[*D If anyone is capable of popularizing management applications and putting them within reach of small and medium-sized enterprises, it is Bill Gates and his boys *]

Who is smaller than an elephant, but still hunts everything that moves? Some of the hunters we have mentioned are attempting it, with varying degrees of success. The tussle promises to be an interesting one. Meanwhile however, rumors are afoot about a hunter, specializing in simplifying matters, who has just landed in Africa. The last few times this hunter moved into a territory, rumors say, he left no other shooter standing and fired at all the animals in the jungle.

We are talking, of course, about Microsoft. If anyone is capable of popularizing management applications and putting them within reach of small and medium-sized enterprises, it is Bill Gates and his boys. Their moves to control the world of corporate applications began some time ago, with purchase of Great Plains, in the North American market, and of Navision in Europe. This already represented an advance warning of the company’s market-positioning plans.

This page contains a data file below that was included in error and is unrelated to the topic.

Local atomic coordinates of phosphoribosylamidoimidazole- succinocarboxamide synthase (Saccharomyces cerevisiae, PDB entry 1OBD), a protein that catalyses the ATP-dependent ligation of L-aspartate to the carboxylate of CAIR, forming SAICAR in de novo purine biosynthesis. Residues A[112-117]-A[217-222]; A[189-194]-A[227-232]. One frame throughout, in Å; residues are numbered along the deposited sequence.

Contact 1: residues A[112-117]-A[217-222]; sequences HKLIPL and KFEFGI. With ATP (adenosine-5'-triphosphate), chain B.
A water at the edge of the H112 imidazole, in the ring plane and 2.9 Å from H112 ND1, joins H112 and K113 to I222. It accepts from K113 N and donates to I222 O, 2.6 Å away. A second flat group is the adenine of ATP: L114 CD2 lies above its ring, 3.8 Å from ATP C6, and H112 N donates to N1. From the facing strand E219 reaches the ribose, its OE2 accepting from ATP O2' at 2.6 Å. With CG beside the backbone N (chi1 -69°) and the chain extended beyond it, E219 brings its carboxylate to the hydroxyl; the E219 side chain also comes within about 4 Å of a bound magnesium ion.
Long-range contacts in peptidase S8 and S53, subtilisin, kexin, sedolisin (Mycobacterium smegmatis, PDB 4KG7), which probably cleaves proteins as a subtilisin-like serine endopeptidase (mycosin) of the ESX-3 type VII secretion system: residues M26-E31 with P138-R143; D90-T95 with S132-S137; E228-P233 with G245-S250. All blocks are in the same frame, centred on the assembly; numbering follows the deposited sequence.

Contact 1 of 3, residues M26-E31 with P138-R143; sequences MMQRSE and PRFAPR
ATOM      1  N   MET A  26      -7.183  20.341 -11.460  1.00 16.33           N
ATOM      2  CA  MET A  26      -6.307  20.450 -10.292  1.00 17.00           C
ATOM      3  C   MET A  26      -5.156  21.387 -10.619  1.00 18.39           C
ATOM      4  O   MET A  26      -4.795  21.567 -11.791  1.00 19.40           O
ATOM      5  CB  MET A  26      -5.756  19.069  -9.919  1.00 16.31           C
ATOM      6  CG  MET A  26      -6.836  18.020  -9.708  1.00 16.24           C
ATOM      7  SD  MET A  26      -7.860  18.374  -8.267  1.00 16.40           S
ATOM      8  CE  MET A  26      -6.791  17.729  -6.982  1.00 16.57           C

It is now rounding off the move by backing CRM applications, through collaboration with the market leader, Siebel. At this stage of the game, we still do not know whether this collaboration will be a simple “hunting party” – a jungle adventure where one shoots at elephants while the other aims at rabbits and gazelles – or whether it will represent something more. We call from previous experience that when Microsoft wanted to learn about B2B, it went hunting with CommerceOne, from whom it absorbed all it needed to know to incorporate simple solutions for accessing e-marketplaces into Microsoft BCentral. After the hunt however, it told them, “Nice meeting you, we learned a lot. Bye!” and went on its way. We can’t say yet if Siebel will suffer the same fate, or if a time will come when Microsoft will decide to simply purchase the company - something that would turn the sector’s competitive panorama on its head.